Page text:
It’s not just another soccer run; we’re driving into the future.
[Author’s Note: Please read this article to the same tune in which it’s being typed: The Star Wars theme song, pounded out by my 12-year-old son on our piano pretty much all the time lately – Dun -dun- da- da -da – daaa– daaa- da …]
“You have no choice, Mom,” A pint-sized Darth Vader begged just now with a glowing light saber in hand, “you have to be our Princess Leia.”
And wow! My destiny was announced without warning! So I ransacked the attic to find a pair of side-bun earmuffs (in sparkly purple), because – let me tell you – never before than in this moment with the theme song pounding and about a million tiny Storm Troopers zipping through my living room have I known with absolute and complete certainty (at least in regard to the meaning, purpose and mission for my life): I. Have. Arrived.
But you know what? I actually feel this way all the time. As a mother to seven growing sons and an auntie whose house has the most corn dogs, I regularly find myself peering into the rear view mirror of my extended-sized van to see the freckly faces of the next generation. I’m looking at little boys who are going to be dads and priests and plumbers and rocket scientists and forklift operators. I’m looking at teens whose voices are changing and who are forming their ideas about women (at least in the case of my own boys) solely from me.
To say it’s an honor to be their Princess Leia is an understatement.
I’ll never forget the day this summer I wound up taking 10 boys under the age of 13 to the lake. The generally supportive and fun comments from strangers – “gee, you’re outnumbered” and “please tell meyou at least have a female dog” — fly at me often. Sometimes folks comment on the hard work of it all (something I don’t make light of, as anything meaningful in life is hard), but one thing I generally don’t think folks understand is this: I’m holding the future in the palm of my hand. And it’s a thrill.
“Come gather ‘round people wherever you roam …”
This Bob Dylan song came on as we drove to the dentist the other day, and our 10-year-old philosopher grew misty-eyed: “He’s right,” Simeon said, “you shouldn’t criticize what you can’t understand.”
And just like that – an ordinary van ride on an ordinary Tuesday afternoon turned into a life-shaping discussion for us all (including me).
So that’s the honor part of 10 boys in a van. As far as the glory – I did mention that I’m wearing sparkly purple side buns, right?
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While the glory part of being Princess Leia to these leaders of the next generation shouldn’t need explaining, I’ll elaborate anyway because we live in a strange day and age where many folks have lost sight of the importance and the joy in raising children (not just facilitating or watching them). We’re inundated by messages in the media that any sort of traditional marriage, especially a traditional Catholic marriage, is a place of peril. [Another Note: While I love Star Wars, Hollywood seriously needs to get over this miserable Angela’s Ashes thing already. How about a feature film on me – an Irish Catholic woman with a lot of kids who are all happy; also – ahusband who isn’t drunk … Imagine that! Here’s another shocker – we’re not even destitute or dressed in rags and neither are any of our many Irish Catholic friends. Actually, we’re having a blast – working hard, and laughing like crazy about our kids every day.]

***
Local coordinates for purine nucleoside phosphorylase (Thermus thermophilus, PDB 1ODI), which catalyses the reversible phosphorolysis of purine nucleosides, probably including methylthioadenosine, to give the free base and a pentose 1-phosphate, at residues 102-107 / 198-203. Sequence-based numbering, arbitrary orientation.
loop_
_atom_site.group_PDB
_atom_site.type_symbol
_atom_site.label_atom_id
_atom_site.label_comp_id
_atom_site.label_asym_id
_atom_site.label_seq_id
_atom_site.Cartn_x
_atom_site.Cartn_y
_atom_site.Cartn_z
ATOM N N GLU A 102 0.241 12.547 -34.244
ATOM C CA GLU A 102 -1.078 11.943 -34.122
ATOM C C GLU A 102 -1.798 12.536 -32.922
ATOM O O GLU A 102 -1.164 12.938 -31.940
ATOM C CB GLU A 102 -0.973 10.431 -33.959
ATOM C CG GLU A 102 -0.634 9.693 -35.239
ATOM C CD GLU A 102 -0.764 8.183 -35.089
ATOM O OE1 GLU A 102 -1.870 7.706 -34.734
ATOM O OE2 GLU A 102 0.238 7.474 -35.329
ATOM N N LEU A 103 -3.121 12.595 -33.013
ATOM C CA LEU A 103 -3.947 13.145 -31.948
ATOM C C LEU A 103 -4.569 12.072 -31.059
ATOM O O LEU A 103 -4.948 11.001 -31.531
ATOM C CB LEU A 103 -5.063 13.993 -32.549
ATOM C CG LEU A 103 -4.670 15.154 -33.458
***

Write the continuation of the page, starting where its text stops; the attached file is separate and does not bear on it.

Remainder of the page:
But even worse than any negative depictions about traditional marriage and motherhood spun by Hollywood is the commonly held fallacy that anything hard in life is not worth doing. And yeah, raising kids is hard work, but it also brings with it an eternal reward and a satisfaction unlike any other.
C.S. Lewis succinctly affirmed my vocation when he said:
The home maker has the ultimate career. All other careers exist for one purpose only – to support the ultimate career. (pg 447-Letter of CS Lewis 1988 ed.)
Combine the above sentiment with one of my favorite lines from Teddy Roosevelt and you’ll understand why 10 boys in a van is nothing less than a glorious Chitty-Chitty-Bang-Bang ride into the future:
A soft, easy life is not worth living, if it impairs the fiber of brain and heart and muscle. We must dare to be great; and we must realize that greatness is the fruit of toil and sacrifice and high courage … For us is the life of action, of strenuous performance of duty; let us live in the harness, striving mightily; let us rather run the risk of wearing out – than rusting out.”
Something else pretty glorious – being rescued by an 8-year-old Luke Skywalker just in time to make supper. Oh and you better still be reading to the tune of the Star Wars theme song because I haven’t had a break from that thing for weeks. Yes, he’s mastering it for the recital. Yes, the recital isn’t for another month. Yes, he’s at the crescendo: DA-DA-DA- DAAAAAA– DAAAA- da-da-da- dunnn …
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